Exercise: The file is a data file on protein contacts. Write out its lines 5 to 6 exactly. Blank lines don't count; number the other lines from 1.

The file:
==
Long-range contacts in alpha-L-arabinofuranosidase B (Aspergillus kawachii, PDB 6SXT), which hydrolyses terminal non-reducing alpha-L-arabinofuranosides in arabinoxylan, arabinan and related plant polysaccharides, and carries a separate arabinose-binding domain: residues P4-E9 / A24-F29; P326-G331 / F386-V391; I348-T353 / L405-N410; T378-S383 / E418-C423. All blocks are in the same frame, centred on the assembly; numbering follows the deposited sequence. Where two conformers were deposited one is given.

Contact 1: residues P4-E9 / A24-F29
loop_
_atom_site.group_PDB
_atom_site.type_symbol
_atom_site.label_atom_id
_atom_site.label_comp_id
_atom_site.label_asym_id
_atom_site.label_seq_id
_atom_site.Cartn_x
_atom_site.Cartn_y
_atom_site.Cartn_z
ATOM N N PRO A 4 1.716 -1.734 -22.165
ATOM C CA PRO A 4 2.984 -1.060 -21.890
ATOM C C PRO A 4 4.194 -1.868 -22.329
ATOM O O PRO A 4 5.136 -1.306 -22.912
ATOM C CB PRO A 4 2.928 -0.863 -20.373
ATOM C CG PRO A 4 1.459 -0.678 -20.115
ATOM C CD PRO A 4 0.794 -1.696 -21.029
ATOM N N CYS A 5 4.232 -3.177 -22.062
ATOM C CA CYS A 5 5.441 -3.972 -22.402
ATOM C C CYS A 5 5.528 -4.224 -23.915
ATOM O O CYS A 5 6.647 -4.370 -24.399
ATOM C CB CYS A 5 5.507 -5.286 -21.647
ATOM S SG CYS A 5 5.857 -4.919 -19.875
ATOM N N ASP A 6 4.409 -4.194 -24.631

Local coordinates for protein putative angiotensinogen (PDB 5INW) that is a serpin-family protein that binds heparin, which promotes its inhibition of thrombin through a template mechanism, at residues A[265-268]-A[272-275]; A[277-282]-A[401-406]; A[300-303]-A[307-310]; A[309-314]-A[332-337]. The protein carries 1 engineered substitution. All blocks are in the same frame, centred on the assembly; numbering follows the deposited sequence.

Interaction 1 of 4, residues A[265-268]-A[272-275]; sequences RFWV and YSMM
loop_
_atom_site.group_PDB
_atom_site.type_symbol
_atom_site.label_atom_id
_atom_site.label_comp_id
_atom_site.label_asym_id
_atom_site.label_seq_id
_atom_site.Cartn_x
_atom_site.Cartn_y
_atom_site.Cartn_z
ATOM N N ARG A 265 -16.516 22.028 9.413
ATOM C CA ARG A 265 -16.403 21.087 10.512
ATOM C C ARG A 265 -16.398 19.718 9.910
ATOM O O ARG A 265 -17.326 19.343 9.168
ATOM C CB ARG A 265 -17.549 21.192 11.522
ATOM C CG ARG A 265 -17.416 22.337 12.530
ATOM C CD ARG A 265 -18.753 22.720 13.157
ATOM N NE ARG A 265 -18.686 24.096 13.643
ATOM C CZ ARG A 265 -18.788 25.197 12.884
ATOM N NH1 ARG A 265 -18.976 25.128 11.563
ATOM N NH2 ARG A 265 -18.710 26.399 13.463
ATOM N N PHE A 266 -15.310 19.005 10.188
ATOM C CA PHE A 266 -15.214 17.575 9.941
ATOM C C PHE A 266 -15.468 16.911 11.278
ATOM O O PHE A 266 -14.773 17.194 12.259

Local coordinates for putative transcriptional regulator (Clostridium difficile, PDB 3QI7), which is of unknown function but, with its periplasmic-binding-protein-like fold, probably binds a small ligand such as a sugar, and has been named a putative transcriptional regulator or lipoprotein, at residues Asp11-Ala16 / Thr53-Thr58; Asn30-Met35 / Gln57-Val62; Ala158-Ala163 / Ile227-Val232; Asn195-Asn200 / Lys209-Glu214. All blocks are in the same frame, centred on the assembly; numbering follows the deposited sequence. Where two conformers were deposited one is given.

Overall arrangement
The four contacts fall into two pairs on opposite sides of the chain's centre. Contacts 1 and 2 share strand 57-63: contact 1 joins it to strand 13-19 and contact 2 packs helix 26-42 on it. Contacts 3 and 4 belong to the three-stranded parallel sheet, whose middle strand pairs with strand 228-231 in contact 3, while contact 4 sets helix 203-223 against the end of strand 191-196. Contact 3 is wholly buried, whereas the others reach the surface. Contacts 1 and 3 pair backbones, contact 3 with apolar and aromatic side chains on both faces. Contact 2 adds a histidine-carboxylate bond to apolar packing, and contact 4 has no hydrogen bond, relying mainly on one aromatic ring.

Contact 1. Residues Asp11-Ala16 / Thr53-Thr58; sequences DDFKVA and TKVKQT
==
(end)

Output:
_atom_site.type_symbol
_atom_site.label_atom_id